We conducted a content analysis of the newspaper articles, with trained individuals performing independent coding; the coding system developed for news story frames was based on the prior research literature.20–22 For this study, we focused on articles that included coverage about the potential harmful effects of HT (defined as text that describes increased harmful effects, or adverse health results for women taking HT, or that which include scientific descriptions of harm such as increased risk of breast cancer or cardiovascular disease), as we hypothesized such information would be associated with the decline in HT use observed after the release of the EPT-WHI results. This “frame” or theme was identified in 83% of articles about HT in July 2002.19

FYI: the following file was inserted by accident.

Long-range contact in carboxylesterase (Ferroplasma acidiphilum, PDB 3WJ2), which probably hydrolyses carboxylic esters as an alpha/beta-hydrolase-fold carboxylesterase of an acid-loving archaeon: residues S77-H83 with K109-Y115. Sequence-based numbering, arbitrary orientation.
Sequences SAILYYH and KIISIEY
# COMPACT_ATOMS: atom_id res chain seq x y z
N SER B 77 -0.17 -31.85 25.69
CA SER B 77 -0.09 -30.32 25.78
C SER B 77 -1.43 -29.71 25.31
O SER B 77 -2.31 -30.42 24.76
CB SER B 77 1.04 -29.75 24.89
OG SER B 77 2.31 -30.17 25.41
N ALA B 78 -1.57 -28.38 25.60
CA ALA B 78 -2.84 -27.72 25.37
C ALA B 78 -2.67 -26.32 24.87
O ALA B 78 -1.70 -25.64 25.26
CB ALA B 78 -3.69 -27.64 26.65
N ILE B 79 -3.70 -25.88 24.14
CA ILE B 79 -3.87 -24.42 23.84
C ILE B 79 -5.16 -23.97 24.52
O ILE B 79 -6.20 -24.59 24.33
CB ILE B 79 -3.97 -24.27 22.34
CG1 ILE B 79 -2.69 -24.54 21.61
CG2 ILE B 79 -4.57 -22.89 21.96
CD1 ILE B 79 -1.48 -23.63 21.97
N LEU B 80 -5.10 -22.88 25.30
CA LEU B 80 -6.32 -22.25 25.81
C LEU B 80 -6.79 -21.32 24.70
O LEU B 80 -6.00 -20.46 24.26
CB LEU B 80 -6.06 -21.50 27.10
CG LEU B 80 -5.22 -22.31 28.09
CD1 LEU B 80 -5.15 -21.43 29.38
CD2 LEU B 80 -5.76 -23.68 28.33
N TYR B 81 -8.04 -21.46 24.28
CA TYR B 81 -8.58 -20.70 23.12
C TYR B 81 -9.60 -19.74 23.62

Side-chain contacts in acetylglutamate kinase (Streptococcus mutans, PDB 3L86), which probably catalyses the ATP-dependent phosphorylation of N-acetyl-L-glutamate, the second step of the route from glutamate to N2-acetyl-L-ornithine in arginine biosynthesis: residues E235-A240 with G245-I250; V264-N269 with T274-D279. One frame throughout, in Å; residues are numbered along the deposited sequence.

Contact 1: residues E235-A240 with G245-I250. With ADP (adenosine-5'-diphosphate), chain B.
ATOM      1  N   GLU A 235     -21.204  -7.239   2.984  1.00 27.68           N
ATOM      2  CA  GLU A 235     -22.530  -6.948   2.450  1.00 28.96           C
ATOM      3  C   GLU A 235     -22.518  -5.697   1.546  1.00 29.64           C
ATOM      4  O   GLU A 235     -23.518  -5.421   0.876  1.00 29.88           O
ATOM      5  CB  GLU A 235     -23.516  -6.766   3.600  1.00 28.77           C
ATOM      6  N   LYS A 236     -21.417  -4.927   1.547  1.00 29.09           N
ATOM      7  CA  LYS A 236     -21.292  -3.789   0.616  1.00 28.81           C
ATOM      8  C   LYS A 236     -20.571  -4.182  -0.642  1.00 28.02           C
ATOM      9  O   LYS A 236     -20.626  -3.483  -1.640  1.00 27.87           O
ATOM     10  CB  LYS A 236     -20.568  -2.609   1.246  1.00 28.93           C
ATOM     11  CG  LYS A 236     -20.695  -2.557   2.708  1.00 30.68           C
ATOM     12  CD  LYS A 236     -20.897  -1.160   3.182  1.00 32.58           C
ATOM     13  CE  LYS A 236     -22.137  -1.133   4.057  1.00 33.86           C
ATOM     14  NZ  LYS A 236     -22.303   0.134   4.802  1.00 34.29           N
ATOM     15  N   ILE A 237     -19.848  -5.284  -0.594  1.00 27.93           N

Women between the ages of 50 and 74 without a personal history of breast cancer were included if they received a mammogram between July 2001 and December 2002 at 1 of the BCSC sites. We excluded women with missing information on HT use. For women who had more than 1 observation per year, we randomly selected a single observation from each year to include in the analysis.